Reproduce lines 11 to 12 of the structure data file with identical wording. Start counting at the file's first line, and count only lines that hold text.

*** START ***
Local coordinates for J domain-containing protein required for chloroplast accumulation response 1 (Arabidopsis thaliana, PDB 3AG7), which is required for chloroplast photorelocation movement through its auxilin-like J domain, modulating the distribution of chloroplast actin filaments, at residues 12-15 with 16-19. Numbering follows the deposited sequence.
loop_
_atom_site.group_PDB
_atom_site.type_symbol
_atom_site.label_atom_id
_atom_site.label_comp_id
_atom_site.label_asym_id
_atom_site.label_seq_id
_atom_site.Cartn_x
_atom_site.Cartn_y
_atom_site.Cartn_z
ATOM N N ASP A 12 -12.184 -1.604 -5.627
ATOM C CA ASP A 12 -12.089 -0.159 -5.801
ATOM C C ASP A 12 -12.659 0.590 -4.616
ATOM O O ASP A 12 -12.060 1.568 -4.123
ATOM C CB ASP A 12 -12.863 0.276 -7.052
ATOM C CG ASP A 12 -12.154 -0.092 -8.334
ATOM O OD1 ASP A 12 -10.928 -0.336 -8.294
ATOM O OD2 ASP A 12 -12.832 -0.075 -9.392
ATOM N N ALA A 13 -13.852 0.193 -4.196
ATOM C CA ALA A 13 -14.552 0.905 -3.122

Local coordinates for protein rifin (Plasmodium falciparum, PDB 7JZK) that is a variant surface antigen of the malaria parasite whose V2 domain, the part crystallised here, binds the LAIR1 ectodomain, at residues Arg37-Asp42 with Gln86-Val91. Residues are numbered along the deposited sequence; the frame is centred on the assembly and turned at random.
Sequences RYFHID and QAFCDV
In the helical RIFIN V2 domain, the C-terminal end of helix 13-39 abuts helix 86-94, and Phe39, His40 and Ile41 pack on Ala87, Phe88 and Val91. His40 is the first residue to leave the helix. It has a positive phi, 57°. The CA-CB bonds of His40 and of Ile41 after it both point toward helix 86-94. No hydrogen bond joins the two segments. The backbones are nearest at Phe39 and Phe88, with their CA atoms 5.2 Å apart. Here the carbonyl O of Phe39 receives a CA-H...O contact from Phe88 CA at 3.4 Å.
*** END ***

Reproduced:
_atom_site.Cartn_z
ATOM N N ASP A 12 -12.184 -1.604 -5.627